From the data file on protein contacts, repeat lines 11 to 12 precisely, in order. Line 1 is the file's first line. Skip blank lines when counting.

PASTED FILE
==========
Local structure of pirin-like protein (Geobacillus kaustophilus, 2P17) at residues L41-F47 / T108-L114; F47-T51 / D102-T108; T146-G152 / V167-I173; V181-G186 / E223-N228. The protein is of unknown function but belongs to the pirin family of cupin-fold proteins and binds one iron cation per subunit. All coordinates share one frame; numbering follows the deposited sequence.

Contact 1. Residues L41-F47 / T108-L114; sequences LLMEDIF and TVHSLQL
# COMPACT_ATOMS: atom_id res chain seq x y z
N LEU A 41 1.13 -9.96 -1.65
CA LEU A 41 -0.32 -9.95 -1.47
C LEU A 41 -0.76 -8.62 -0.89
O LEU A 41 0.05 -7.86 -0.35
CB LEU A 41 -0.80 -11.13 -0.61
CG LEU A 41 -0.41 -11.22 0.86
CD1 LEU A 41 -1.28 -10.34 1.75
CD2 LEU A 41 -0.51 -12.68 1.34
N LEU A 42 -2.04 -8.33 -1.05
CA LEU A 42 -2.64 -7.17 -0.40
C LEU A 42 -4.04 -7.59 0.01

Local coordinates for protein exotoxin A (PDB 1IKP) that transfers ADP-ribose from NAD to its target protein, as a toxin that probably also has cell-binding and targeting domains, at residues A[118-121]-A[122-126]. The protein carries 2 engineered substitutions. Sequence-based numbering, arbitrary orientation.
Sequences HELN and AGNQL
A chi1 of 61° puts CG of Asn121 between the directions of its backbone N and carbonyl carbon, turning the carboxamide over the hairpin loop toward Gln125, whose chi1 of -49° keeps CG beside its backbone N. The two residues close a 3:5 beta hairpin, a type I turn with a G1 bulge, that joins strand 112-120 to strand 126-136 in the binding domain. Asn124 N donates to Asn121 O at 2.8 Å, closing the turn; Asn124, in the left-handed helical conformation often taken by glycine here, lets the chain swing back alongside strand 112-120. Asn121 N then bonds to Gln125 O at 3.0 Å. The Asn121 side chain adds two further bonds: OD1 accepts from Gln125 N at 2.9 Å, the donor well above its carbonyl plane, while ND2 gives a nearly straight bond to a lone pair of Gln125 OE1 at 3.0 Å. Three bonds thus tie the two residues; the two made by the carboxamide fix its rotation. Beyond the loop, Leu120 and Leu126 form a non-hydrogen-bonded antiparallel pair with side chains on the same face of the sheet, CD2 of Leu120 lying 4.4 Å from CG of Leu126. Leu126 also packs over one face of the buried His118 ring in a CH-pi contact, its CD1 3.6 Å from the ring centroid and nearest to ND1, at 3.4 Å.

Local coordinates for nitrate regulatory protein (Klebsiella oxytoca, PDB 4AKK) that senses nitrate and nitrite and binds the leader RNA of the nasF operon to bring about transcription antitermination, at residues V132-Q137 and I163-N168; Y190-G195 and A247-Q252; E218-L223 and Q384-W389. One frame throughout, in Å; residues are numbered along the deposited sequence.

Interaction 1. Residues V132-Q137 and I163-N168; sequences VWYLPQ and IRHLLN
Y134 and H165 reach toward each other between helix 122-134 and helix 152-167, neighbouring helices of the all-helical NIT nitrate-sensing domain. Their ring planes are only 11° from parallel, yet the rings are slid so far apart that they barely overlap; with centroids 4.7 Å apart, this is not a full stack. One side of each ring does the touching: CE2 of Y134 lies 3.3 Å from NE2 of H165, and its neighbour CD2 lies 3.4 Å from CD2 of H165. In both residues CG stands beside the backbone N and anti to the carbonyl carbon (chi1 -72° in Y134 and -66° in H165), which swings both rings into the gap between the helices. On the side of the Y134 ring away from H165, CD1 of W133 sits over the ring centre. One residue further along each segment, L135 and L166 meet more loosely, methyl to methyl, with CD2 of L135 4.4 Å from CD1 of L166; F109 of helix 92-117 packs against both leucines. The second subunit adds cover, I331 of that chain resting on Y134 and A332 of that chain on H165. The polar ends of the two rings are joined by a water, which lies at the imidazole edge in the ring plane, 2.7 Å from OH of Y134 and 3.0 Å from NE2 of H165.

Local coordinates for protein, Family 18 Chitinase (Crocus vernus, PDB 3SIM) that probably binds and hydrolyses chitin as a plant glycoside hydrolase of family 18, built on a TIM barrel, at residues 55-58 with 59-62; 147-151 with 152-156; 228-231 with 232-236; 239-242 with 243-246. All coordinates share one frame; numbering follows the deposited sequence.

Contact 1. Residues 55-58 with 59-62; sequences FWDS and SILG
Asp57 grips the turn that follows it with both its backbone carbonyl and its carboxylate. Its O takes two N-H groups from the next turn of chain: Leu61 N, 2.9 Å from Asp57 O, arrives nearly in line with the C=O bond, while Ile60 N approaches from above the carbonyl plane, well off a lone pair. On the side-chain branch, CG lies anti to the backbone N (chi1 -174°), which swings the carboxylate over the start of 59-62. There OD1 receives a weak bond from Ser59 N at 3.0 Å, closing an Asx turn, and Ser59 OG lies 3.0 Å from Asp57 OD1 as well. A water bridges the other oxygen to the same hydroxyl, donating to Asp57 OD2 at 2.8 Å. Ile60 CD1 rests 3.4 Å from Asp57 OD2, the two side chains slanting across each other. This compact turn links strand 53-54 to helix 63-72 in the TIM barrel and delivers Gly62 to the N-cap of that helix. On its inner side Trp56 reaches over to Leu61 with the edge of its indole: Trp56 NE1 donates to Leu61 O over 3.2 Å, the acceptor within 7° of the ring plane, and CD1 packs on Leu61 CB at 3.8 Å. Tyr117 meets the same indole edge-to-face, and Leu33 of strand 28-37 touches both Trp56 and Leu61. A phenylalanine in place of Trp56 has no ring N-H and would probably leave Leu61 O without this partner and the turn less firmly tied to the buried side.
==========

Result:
CD2 LEU A 41 -0.51 -12.68 1.34
N LEU A 42 -2.04 -8.33 -1.05